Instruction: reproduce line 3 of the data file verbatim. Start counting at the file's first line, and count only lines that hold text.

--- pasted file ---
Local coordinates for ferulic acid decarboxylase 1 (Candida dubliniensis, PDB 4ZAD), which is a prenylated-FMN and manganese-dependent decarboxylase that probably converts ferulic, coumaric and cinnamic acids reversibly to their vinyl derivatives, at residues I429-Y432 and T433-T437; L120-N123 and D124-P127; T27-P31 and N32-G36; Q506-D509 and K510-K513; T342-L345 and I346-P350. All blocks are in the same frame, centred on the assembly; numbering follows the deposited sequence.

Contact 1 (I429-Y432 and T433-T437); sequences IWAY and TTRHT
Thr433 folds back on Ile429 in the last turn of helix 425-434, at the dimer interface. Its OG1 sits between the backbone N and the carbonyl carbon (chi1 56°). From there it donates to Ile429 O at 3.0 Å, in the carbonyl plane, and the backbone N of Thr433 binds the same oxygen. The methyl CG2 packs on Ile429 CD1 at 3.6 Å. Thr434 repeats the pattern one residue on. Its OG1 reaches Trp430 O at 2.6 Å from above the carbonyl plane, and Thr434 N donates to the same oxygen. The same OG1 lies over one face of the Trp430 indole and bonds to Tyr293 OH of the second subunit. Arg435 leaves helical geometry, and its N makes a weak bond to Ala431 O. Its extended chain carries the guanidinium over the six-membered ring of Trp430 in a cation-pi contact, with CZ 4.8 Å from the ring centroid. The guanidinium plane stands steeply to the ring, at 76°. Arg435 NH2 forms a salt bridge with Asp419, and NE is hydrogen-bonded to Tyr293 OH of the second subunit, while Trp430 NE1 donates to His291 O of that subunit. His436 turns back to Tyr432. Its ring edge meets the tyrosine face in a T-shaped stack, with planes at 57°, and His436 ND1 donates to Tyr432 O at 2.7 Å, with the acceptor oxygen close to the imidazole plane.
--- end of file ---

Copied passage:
Thr433 folds back on Ile429 in the last turn of helix 425-434, at the dimer interface. Its OG1 sits between the backbone N and the carbonyl carbon (chi1 56°). From there it donates to Ile429 O at 3.0 Å, in the carbonyl plane, and the backbone N of Thr433 binds the same oxygen. The methyl CG2 packs on Ile429 CD1 at 3.6 Å. Thr434 repeats the pattern one residue on. Its OG1 reaches Trp430 O at 2.6 Å from above the carbonyl plane, and Thr434 N donates to the same oxygen. The same OG1 lies over one face of the Trp430 indole and bonds to Tyr293 OH of the second subunit. Arg435 leaves helical geometry, and its N makes a weak bond to Ala431 O. Its extended chain carries the guanidinium over the six-membered ring of Trp430 in a cation-pi contact, with CZ 4.8 Å from the ring centroid. The guanidinium plane stands steeply to the ring, at 76°. Arg435 NH2 forms a salt bridge with Asp419, and NE is hydrogen-bonded to Tyr293 OH of the second subunit, while Trp430 NE1 donates to His291 O of that subunit. His436 turns back to Tyr432. Its ring edge meets the tyrosine face in a T-shaped stack, with planes at 57°, and His436 ND1 donates to Tyr432 O at 2.7 Å, with the acceptor oxygen close to the imidazole plane.